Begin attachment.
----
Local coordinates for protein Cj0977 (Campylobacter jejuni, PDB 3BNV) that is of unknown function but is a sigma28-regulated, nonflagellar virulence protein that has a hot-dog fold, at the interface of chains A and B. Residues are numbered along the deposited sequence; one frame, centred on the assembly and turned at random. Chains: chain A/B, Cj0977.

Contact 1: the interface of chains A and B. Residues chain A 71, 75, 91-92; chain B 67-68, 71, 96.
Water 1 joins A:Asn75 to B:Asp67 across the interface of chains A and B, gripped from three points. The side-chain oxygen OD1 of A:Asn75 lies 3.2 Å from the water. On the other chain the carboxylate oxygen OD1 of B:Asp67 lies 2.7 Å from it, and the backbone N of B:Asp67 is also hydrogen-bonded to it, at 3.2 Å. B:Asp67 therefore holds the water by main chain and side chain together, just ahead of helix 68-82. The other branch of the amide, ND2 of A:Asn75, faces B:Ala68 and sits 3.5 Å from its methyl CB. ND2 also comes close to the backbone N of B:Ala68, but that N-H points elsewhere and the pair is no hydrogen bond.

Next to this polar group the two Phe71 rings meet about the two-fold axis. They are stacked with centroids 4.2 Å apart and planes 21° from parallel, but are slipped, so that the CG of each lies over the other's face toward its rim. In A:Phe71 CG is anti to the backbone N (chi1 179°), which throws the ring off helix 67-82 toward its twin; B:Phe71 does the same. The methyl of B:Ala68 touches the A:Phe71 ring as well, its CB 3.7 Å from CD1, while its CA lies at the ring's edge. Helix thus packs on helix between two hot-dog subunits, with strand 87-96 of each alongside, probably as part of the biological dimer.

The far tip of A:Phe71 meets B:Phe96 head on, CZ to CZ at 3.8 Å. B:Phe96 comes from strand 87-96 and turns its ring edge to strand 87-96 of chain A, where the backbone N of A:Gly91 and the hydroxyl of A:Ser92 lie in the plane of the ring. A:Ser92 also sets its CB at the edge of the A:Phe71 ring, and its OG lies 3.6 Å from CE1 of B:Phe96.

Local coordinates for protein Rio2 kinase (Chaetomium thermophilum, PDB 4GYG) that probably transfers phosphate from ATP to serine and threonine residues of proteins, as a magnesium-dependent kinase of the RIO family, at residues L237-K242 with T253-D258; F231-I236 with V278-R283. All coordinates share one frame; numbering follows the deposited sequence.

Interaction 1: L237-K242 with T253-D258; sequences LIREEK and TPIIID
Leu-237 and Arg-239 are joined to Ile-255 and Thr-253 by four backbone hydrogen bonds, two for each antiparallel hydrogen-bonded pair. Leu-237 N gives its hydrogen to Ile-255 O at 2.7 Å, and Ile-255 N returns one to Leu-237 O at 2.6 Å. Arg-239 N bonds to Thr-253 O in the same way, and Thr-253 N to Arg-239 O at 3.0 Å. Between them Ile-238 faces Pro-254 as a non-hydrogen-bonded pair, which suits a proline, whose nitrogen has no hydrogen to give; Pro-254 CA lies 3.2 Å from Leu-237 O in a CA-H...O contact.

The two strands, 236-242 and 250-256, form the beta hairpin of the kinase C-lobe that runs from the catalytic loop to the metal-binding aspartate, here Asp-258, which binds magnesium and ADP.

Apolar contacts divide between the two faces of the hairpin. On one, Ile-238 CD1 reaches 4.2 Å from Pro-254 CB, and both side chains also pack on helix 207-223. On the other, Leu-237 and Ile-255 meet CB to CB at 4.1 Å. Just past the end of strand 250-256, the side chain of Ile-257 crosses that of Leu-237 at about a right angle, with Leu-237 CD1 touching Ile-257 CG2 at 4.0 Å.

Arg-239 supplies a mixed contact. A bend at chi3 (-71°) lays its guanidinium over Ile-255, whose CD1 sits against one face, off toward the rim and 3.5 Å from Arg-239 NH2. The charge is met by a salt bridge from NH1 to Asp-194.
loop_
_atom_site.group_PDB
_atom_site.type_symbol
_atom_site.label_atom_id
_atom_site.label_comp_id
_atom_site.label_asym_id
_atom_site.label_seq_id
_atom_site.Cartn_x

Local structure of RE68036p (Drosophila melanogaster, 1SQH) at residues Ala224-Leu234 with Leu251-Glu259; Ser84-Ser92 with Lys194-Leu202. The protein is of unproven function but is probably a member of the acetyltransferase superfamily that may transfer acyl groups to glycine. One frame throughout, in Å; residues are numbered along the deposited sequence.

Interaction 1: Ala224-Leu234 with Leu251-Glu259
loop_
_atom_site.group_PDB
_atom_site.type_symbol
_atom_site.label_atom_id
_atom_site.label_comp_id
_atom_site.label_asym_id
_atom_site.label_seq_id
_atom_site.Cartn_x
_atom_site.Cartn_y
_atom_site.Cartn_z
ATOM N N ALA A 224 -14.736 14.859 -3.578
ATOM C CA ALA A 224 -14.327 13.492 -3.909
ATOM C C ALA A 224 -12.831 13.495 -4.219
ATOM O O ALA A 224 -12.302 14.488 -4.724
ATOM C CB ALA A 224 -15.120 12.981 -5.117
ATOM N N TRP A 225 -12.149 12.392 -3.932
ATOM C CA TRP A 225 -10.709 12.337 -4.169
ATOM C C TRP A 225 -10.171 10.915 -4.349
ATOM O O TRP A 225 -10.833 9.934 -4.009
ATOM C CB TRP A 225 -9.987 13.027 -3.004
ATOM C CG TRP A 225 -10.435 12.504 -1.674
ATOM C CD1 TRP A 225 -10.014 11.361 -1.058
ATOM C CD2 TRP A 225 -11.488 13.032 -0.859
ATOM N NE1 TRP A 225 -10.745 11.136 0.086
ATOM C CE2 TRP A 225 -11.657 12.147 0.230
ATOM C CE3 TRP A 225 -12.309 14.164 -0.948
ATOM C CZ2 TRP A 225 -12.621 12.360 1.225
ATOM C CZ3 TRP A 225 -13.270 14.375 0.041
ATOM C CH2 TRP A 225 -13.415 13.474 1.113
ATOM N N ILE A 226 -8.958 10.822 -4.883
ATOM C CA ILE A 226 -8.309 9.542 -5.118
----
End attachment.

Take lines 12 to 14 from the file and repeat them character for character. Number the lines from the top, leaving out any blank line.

loop_
_atom_site.group_PDB
_atom_site.type_symbol